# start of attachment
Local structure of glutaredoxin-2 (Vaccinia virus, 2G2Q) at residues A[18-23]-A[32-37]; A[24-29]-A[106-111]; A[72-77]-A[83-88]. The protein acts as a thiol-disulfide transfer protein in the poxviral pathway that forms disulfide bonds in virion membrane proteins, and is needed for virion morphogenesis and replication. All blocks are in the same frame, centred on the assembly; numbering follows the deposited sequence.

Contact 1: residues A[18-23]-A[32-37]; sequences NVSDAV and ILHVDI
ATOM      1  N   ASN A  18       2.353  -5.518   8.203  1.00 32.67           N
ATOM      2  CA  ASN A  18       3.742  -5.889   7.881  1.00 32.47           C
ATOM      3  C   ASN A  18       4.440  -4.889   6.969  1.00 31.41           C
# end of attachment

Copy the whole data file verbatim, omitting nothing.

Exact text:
Local structure of glutaredoxin-2 (Vaccinia virus, 2G2Q) at residues A[18-23]-A[32-37]; A[24-29]-A[106-111]; A[72-77]-A[83-88]. The protein acts as a thiol-disulfide transfer protein in the poxviral pathway that forms disulfide bonds in virion membrane proteins, and is needed for virion morphogenesis and replication. All blocks are in the same frame, centred on the assembly; numbering follows the deposited sequence.

Contact 1: residues A[18-23]-A[32-37]; sequences NVSDAV and ILHVDI
ATOM      1  N   ASN A  18       2.353  -5.518   8.203  1.00 32.67           N
ATOM      2  CA  ASN A  18       3.742  -5.889   7.881  1.00 32.47           C
ATOM      3  C   ASN A  18       4.440  -4.889   6.969  1.00 31.41           C